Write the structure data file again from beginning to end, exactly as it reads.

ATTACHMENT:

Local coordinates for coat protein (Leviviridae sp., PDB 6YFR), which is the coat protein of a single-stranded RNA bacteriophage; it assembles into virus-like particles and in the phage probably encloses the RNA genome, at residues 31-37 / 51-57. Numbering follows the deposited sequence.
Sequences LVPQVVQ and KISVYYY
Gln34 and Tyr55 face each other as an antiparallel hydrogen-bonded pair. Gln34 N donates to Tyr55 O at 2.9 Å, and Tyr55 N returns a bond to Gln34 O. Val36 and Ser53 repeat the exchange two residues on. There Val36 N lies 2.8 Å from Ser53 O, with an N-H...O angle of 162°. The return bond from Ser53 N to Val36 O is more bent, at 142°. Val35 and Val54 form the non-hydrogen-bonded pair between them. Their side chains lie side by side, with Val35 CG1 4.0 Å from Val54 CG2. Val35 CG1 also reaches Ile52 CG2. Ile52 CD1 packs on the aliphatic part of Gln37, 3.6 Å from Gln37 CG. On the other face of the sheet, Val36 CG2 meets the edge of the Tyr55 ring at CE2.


Local coordinates for coat protein (Leviviridae sp., PDB 6YFR), which is the coat protein of a single-stranded RNA bacteriophage; it assembles into virus-like particles and in the phage probably encloses the RNA genome, at residues 31-37 / 51-57. Numbering follows the deposited sequence.
Sequences LVPQVVQ and KISVYYY
Gln34 and Tyr55 face each other as an antiparallel hydrogen-bonded pair. Gln34 N donates to Tyr55 O at 2.9 Å, and Tyr55 N returns a bond to Gln34 O. Val36 and Ser53 repeat the exchange two residues on. There Val36 N lies 2.8 Å from Ser53 O, with an N-H...O angle of 162°. The return bond from Ser53 N to Val36 O is more bent, at 142°. Val35 and Val54 form the non-hydrogen-bonded pair between them. Their side chains lie side by side, with Val35 CG1 4.0 Å from Val54 CG2. Val35 CG1 also reaches Ile52 CG2. Ile52 CD1 packs on the aliphatic part of Gln37, 3.6 Å from Gln37 CG. On the other face of the sheet, Val36 CG2 meets the edge of the Tyr55 ring at CE2.